Bush LCD14DVD review

A budget LCD and DVD combo

TechRadar Verdict

Not exactly a catwalk model, but it certainly delivers plenty of bang for your buck


  • +


    Pictures often


  • -

    No PC input

    lack of black level

    chunky design

Why you can trust TechRadar We spend hours testing every product or service we review, so you can be sure you’re buying the best. Find out more about how we test.

You don't have to look too deep to find the appeal of Bush's new LCD14DVD. Basically, it's a 14in DVD and LCD TV combi that costs just £500.

Yet while we suspect that this is all the info many punters will need to hear before rushing out to buy one, we also suspect - hope! - that anyone reading What Video and Widescreen TV might be just a bit interested, too, in knowing if this price-busting Bush is actually any good...

Aesthetically, it looks its money. It's almost hilariously chunky by modern LCD standards. Indeed, you could almost imagine that Bush has simply bolted a full-sized DVD player sideways down the back of the screen! The silver finish is also muted and plasticky, with only a funky, angling desktop stand adding any pizzazz.

Connectivity is hardly world beating. That said, its single RGB Scart, two composite video inputs, stereo audio inputs and coaxial digital audio output - for shipping raw Dolby Digital and DTS bitstreams to surround-sound decoders - cover most of the biggies. It's a shame there's no PC input, though.

Features are understandably limited. Aside from the fact that it's a cheap 14in LCD TV with a built-in DVD player, there's just JPEG playback and a x3 zoom feature on the DVD deck to catch your eye.

Setting up and using the LCD14DVD is a mostly pleasing experience. The remote control, while a touch cluttered, is actually quite sensibly laid out and intuitive, and switching between TV and DVD viewing is adeptly handled. The only problem comes with the TV section's on-screen menus, which are quite hard to read from any sort of distance.


The LCD14DVD's picture quality is actually rather good. For starters, it's enjoyably bright, letting light, vibrant and colourful scenes radiate forth with none of the muted appearance seen on many other budget models. Praise, too, must be heaped on the way that even during fairly low-lit scenes, colours look completely natural.

Fine detail levels are perfectly adequate too, with edges neatly contained, and plenty of texture and shading. This helps give images decent depth of field and plays a key role in the LCD14DVD's very presentable DVD performance. The DVD deck itself, meanwhile, seems pleasingly untroubled by the common (on budget models) blocking or twitching problems caused by poor MPEG decoding.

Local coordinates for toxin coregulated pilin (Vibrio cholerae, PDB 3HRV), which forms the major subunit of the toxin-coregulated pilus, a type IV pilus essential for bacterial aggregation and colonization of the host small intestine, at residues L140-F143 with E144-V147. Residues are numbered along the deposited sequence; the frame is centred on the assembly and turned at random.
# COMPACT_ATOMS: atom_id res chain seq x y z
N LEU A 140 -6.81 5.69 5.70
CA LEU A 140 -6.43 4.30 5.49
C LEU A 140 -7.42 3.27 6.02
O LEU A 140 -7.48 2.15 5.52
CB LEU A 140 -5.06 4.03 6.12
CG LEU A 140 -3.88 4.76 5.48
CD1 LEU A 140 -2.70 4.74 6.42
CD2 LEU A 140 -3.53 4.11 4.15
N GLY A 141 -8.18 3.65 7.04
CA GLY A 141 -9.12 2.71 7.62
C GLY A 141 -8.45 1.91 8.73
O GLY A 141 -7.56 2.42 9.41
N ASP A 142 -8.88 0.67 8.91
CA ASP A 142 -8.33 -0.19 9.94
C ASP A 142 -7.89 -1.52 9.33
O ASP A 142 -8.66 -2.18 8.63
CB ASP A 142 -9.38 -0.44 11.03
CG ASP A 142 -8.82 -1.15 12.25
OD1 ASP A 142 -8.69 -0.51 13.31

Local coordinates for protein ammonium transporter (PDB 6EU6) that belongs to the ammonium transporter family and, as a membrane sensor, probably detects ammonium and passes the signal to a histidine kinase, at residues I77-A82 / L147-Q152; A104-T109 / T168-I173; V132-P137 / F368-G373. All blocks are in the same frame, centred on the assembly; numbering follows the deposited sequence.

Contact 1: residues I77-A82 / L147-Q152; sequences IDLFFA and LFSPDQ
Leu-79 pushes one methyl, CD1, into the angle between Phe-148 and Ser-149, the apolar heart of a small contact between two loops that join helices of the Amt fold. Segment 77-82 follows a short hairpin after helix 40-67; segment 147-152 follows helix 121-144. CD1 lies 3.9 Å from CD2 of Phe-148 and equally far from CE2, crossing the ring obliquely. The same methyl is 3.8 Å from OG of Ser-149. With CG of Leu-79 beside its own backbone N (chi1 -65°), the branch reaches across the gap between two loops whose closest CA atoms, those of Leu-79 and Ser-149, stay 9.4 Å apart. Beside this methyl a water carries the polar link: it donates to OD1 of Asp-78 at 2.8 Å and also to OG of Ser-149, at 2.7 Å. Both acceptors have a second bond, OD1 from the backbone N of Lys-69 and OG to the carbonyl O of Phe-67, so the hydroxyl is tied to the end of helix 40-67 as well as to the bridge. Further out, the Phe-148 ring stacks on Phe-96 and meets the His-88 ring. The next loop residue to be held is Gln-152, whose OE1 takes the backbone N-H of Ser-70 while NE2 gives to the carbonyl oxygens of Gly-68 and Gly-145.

It would be too much to hope for the LCD14DVD to be glitch-free at this price, though. The first is that the black response rather flatters to deceive. In other words, while dark parts within generally bright pictures actually fit in quite well, when dark picture parts are in the majority, the picture suddenly flattens out dramatically, as grey misting covers what should be blackness, hiding background details in the process.

The other problem is that movement can look a bit smeary. To be fair, though, we've certainly seen worse efforts and some on screens costing substantially more.

The LCD14DVD's sound is none too shabby, considering the inevitable restraints posed by its price and the physical space available on a 14in LCD telly. The key problem, perhaps inevitably, is that there's practically no bass at all, which inevitably takes much of the impact out of a good action scene.

But the set doesn't distort much. Even at serious volumes it manages a decent amount of treble detail, keeps dialogue clear and even delivers a bit of width in its soundstage.

All the signs suggested otherwise, but the LCD14DVD has confounded our expectations at almost every turn, leaving us ultimately pleased that such a great little bedroom/study/kitchen device can now be had for so little. John Archer

Tech.co.uk was the former name of TechRadar.com. Its staff were at the forefront of the digital publishing revolution, and spearheaded the move to bring consumer technology journalism to its natural home – online. Many of the current TechRadar staff started life a Tech.co.uk staff writer, covering everything from the emerging smartphone market to the evolving market of personal computers. Think of it as the building blocks of the TechRadar you love today.